Of all the unique flavors and textures in your garden, tomato greenery is one of the least attractive to pets. The leaves of this plant are textured and sometimes itchy. They have a strong smell that is distinctively musky or grassy and not typically alluring to animals. 

On the other hand, the fruits of the plant can draw in hungry pets. Many people report dogs picking tomato fruits from the vine and eating them. We’ll explain below when this can be problematic, but most of the time it is perfectly fine. 

Solanine and Tomatine Poisoning Are Treatable

Pinscher sniffing a bunch of ripe cherry tomatoes in a garden with straw mulched soil.Tomato poisoning in pets is extremely rare and treatable.

According to the Pet Poison Hotline, pet death from tomato poisoning is extremely unlikely and basically unheard of! In the very rare event that your pet eats a large amount of foliage or unripe green fruits, there is plenty of hope. Veterinarians can induce vomiting and monitor the animal overnight. 

Some dogs can have a rare allergic reaction, which causes hives, coughing, and difficulty breathing. In this case, there are still plenty of medications that a veterinarian can use to help the plant. 

Compared to other risky household substances, tomatoes are barely poisonous. Tomatine—the toxic substance—is only found in concentrations around 5% in leafy parts of the plant. Solanine is typically found in less than 1% concentration in unripe fruits.

Remember, your dog would have to eat a really huge amount of leaves or fruit to get to the point that it needs to be hospitalized. Still, it’s best to take your pet to the vet if they show any of these signs after hanging out in your tomato patch:

  • Vomiting
  • Nausea
  • Diarrhea
  • Anorexia (avoiding food)
  • Weakness
  • Lethargy (lack of energy)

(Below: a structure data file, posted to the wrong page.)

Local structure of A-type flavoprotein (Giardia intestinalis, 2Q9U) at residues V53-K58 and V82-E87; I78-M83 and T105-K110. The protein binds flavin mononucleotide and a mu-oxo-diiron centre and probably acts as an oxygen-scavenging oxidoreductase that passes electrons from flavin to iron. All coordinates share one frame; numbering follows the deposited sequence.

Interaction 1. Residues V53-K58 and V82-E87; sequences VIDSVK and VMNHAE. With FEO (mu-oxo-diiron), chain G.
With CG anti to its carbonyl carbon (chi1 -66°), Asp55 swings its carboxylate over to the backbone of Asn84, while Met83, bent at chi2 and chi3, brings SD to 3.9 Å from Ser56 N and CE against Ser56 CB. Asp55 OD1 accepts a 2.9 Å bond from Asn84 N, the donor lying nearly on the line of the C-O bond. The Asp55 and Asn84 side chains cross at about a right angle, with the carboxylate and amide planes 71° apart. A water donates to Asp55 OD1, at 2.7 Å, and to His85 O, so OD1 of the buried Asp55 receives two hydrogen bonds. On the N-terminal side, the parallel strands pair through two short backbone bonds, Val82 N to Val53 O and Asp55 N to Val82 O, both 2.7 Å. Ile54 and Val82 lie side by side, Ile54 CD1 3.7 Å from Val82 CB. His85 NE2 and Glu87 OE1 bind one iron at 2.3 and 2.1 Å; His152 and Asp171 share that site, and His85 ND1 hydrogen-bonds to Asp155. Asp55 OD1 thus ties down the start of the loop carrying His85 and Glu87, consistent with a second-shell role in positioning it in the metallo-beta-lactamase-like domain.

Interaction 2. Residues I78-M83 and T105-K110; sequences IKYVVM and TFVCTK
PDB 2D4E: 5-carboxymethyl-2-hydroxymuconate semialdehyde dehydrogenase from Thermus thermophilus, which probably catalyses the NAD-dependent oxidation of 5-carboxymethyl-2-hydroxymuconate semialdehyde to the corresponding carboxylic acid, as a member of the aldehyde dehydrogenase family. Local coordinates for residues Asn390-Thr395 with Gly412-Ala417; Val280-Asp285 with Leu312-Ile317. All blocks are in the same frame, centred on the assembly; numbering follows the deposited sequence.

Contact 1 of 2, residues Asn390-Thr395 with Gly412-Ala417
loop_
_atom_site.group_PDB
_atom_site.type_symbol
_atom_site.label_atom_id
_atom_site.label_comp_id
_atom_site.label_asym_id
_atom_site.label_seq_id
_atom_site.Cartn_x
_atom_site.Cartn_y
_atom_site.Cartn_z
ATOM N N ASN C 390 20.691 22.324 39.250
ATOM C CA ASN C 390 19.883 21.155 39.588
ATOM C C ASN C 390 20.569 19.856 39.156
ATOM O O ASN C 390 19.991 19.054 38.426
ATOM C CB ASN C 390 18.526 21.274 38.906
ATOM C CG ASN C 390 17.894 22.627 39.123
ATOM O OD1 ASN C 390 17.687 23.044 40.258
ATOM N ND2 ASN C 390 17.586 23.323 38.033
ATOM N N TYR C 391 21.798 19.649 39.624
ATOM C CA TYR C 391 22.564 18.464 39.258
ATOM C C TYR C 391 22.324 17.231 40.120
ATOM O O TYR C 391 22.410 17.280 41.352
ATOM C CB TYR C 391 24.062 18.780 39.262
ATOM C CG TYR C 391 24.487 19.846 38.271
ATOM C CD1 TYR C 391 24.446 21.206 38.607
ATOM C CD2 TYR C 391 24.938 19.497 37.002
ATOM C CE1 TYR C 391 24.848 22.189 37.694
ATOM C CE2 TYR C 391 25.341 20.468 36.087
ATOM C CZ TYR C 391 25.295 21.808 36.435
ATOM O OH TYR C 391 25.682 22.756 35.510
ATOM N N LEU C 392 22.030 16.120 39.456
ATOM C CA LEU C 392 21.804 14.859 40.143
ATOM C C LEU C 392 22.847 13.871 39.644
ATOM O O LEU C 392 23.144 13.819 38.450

Can Dogs and Cats Eat Tomato Fruit?

Close-up of a gray kitten licking sliced ​​tomato pieces on a black tray indoors.Some tomatoes are safe and nutritious for cats and dogs.

Ripe tomato fruits are safe for cats and dogs in small quantities. If your dog or cat munches on fresh fruits from the garden or kitchen, there is nothing to worry about. Only the young, green tomatoes and the foliage (leaves and stems) are harmful. 

Ripe red tomatoes are rich in vitamins, minerals, and antioxidants that can be beneficial to dogs and cats. It is a common myth that all tomatoes are toxic to dogs due to a compound called tomatine. In reality, only unripe fruits pose a major risk. Tomatine is highest in green, unripe, raw fruits. The amount of tomatine in a ripe tomato is not enough to harm a dog or human. Moreover, pets are unlikely to want to eat green tomatoes.

Signs and Symptoms of Tomato Plant Poisoning

Close-up of a shih tzu dog sitting in a garden among bushes with ripe fruits.Watch for signs of tomato plant toxicity in pets and seek care promptly.

A dog or cat needs to eat a lot of leaves and stems to face toxicity. Still, the solanine poisoning of a tomato plant is not to be underestimated. Here are the key clinical signs that your pet may need veterinary care ASAP:

  • Hypersalivation (excess drooling)
  • Inappetance (not wanting to eat)
  • Severe gastrointestinal upset (diarrhea)
  • Depression
  • Weakness
  • Dilated pupils
  • Slow heart rate

Remember, ripe fruit is not toxic. It’s important to address all potential sources of poisoning, including other garden plants like lily-family bulbs, fertilizers, pesticides, and flowers.

What to Do If Your Pet Eats Tomato Plants

A Portuguese Podengo dog eats tomato leaves from a bush growing in an old car tire in the garden.
When your pet ingests something toxic, act promptly and responsibly.